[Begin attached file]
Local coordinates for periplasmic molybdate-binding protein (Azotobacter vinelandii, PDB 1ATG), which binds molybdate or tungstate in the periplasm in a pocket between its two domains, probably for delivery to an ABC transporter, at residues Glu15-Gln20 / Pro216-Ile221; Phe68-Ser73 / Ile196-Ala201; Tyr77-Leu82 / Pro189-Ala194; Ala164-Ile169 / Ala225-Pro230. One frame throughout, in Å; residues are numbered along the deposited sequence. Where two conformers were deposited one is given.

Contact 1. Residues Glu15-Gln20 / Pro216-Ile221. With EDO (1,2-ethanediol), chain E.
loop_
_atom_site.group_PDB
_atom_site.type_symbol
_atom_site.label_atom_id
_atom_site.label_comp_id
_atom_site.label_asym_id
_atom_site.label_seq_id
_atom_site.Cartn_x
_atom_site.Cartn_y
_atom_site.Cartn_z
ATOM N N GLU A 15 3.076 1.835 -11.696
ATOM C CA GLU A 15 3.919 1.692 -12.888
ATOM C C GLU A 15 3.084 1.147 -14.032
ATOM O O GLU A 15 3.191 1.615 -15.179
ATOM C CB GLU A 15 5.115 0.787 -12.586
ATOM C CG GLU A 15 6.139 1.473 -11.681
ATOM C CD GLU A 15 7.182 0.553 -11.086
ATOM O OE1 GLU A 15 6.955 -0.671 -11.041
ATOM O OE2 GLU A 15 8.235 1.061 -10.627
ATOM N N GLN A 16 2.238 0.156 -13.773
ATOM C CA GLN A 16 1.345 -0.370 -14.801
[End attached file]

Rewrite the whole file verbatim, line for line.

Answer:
Local coordinates for periplasmic molybdate-binding protein (Azotobacter vinelandii, PDB 1ATG), which binds molybdate or tungstate in the periplasm in a pocket between its two domains, probably for delivery to an ABC transporter, at residues Glu15-Gln20 / Pro216-Ile221; Phe68-Ser73 / Ile196-Ala201; Tyr77-Leu82 / Pro189-Ala194; Ala164-Ile169 / Ala225-Pro230. One frame throughout, in Å; residues are numbered along the deposited sequence. Where two conformers were deposited one is given.

Contact 1. Residues Glu15-Gln20 / Pro216-Ile221. With EDO (1,2-ethanediol), chain E.
loop_
_atom_site.group_PDB
_atom_site.type_symbol
_atom_site.label_atom_id
_atom_site.label_comp_id
_atom_site.label_asym_id
_atom_site.label_seq_id
_atom_site.Cartn_x
_atom_site.Cartn_y
_atom_site.Cartn_z
ATOM N N GLU A 15 3.076 1.835 -11.696
ATOM C CA GLU A 15 3.919 1.692 -12.888
ATOM C C GLU A 15 3.084 1.147 -14.032
ATOM O O GLU A 15 3.191 1.615 -15.179
ATOM C CB GLU A 15 5.115 0.787 -12.586
ATOM C CG GLU A 15 6.139 1.473 -11.681
ATOM C CD GLU A 15 7.182 0.553 -11.086
ATOM O OE1 GLU A 15 6.955 -0.671 -11.041
ATOM O OE2 GLU A 15 8.235 1.061 -10.627
ATOM N N GLN A 16 2.238 0.156 -13.773
ATOM C CA GLN A 16 1.345 -0.370 -14.801